From 0 to $200M in Revenues in 7 years: In Conversation with Ben Uretsky, Co-Founder, Digital Ocean


Who would be crazy enough to compete head-on with AWS?

The question was almost as obvious seven years ago than it is today.  Yet in just a few years since its founding,  Digital Ocean, a cloud infrastructure startup based in New York with data centers around the world, has managed to build a very impressive and fast-growing business, successfully competing with the giants of cloud computing.

Ben Uretsky, co-founder of the company (with his brother Moisey and 3 others) and its CEO from 2011 to 2018, stopped by for a chat at Data Driven NYC to tell the story of the company and share some lessons learned.

Here’s the video, and below are my notes from our great chat.


  • Ben and Moisey had started in 2003 ServerStack, a managed hosting business (dedicated servers + managed support service)
  • ServerStack was a bootstrapped, profitable business, had 1,000 servers around the world
  • In part because they were losing too much business to RackSpace, they decided to transition to cloud computing; started writing code towards a new platform in 2011, and formally incorporated Digital Ocean (as a brand new, separate entity) in March 2012.

Current stats:

  • $200M in revenues (actual revenues, not ARR) in 2018
  • 500 employees
  • 1M total customers (all time); 500,000 currently active

Positioning and differentiation:

  • “Simplest, easiest to use cloud out there”
  • Focused on startups and SMBs that are looking for an alternative to the big cloud providers
  • Has scaled with some of their customers, the largest of which spend over $1M a year on Digital Ocean

On the power of constraints:

  • Positioning (around simplicity) has not changed since the beginning of the company
  • Requires tremendous amounts of empathy to understand what the customer is trying to achieve
  • It’s actually easier to build a complex solution… much harder when you take ownership over the complexity on behalf of your customer

On selling to developers:

  • You have to pick a side – you are either on the developer side or the enterprise side
  • We chose to help developers with their education and helping them solve problems… basically giving them something of value without charging for it like free content
  • Built a community of content, with a couple thousand tutorials on how to leverage open source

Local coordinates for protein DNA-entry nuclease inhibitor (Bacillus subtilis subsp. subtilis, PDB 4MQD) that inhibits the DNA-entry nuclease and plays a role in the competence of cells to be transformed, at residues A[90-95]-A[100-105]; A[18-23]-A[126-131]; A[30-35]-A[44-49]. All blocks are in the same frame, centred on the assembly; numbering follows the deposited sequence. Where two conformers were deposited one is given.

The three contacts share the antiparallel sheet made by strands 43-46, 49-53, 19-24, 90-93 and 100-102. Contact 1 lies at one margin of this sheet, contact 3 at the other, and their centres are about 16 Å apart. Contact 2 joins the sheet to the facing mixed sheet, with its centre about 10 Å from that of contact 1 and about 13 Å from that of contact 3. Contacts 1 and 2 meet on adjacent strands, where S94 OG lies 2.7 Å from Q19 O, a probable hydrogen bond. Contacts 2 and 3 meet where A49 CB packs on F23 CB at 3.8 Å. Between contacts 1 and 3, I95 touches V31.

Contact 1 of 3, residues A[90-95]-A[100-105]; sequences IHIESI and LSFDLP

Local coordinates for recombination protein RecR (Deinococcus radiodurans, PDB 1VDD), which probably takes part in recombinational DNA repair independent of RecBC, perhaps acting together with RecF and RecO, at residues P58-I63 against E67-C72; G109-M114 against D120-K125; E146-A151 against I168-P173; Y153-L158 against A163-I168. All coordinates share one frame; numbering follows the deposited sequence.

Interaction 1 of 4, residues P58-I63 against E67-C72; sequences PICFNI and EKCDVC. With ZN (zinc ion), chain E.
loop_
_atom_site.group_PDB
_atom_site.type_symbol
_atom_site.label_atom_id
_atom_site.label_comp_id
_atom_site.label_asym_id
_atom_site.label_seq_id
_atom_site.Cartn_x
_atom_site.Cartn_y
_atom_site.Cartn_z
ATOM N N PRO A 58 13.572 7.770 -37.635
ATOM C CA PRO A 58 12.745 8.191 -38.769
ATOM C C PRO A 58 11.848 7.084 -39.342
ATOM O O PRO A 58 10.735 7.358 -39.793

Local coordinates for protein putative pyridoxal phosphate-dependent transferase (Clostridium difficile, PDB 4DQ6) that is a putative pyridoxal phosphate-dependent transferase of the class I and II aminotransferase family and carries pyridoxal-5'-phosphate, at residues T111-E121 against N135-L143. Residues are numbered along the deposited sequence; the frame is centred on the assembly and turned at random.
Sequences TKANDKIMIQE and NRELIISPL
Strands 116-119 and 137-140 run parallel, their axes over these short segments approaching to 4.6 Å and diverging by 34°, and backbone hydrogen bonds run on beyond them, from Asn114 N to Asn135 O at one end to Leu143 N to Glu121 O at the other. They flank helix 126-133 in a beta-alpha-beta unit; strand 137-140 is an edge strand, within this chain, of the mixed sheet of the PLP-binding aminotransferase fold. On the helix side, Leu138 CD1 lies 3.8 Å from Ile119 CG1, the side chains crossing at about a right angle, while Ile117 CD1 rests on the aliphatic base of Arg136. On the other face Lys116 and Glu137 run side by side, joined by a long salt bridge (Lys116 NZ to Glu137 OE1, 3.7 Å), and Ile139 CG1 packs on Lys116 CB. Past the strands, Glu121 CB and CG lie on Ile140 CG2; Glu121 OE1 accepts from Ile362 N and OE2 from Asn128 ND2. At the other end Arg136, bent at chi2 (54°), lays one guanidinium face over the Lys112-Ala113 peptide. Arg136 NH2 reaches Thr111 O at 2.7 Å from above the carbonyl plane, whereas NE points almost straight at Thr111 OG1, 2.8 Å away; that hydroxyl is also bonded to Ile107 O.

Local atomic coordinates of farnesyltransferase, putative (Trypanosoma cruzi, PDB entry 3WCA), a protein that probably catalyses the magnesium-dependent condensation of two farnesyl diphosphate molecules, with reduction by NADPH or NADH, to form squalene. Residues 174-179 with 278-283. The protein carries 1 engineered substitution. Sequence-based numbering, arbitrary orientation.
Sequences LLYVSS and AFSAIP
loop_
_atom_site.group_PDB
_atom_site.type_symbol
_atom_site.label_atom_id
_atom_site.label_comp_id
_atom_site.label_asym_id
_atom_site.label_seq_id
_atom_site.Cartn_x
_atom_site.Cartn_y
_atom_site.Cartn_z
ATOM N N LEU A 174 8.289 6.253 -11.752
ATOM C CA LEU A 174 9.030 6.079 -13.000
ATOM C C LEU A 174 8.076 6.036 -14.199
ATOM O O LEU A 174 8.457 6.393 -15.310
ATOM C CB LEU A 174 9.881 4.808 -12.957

• Get 3M visitors a month
  • Have an NPS score of 70… since developers the product, they are likely to recommend it to a friend… referrals and organic acquisition are the largest source of sign ups

On fundraising:

  • Try to bootstrap and make it on your own as much as possible – debt, credit cards… and focus on the customer and the value first
  • Two reasons to go to a VC: 1) you’ve proven out a business, have some traction and need to accelerate,  and 2) you have a really audacious idea and there’s no other way of bringing it to life without venture capital
  • A proven business model will also help accelerate the fundraising process… for each round we spoke to 15 firms… I have heard of startups that spoke to 150…
  • Hacks for bootstrapping:  figure out how to use other people’s money!  We took up law firm Gunderson on their offer to delay legal fees…   you can raise money from friends and family… leverage the credits offered by cloud providers like AWS and Digital Ocean through their startup/incubator programs for the first couple of years of your business
  • We have raised more debt ($300M) than venture capital ($123M)… we use debt to buy all our storage and servers, much cheaper than financing through equity in terms of dilution

On scaling:

  • Recruiting becomes your #1 job when you’re scaling… there were months when I spent more than 50% of my time recruiting
  • In 2010, was hard to recruit talent in NYC… now there are more companies than ever in NYC
  • Other key aspect of scaling is culture: when you have over 100 employees and you onboard more people, how do they know what to do and how to make a decision? That’s what culture is all about
  • Culture hould be a key foundational element of any company… We messed up our culture initially… ended up having lots of issues… we hired a head of people and codified our culture but should have done it much earlier

On technology trends relevant to Digital Ocean:

  • Virtual machines is starting to slowly phase out… containerized applications are becoming more dominant… they run within VM but that’s a legacy from the past and will evolve
  • Serverless is accelerating
  • Apps are going to become more stateless
  • Those abstractions bring you more scale but they also bring more complexity
  • Cloud providers are going to have a hard time figuring out the multi-tenancy part of the equation
  • We need to deliver GPU for AI/ML and it’s on our roadmap
  • We haven’t tackled edge computing yet, we’re a highly centralized data center as of now… we haven’t had much requests yet… we’re going but we’re not there yet.

On remote work:

  • Even as a small company, we had remote employees… We thought remote was a differentiator for us… was harder to find people in NYC (especiallyin 2010) that knew about infrastructure and had seen hyper-growth
  • Half of our team (250) is in NYC (half is remote).
  • Our People Operation team almost places remote employees “almost ahead” of our employees in the office (how do they participate in events, etc.)
  • Lots of asynchronous communication (Slack, email), but also plenty of opportunities to come together in town halls

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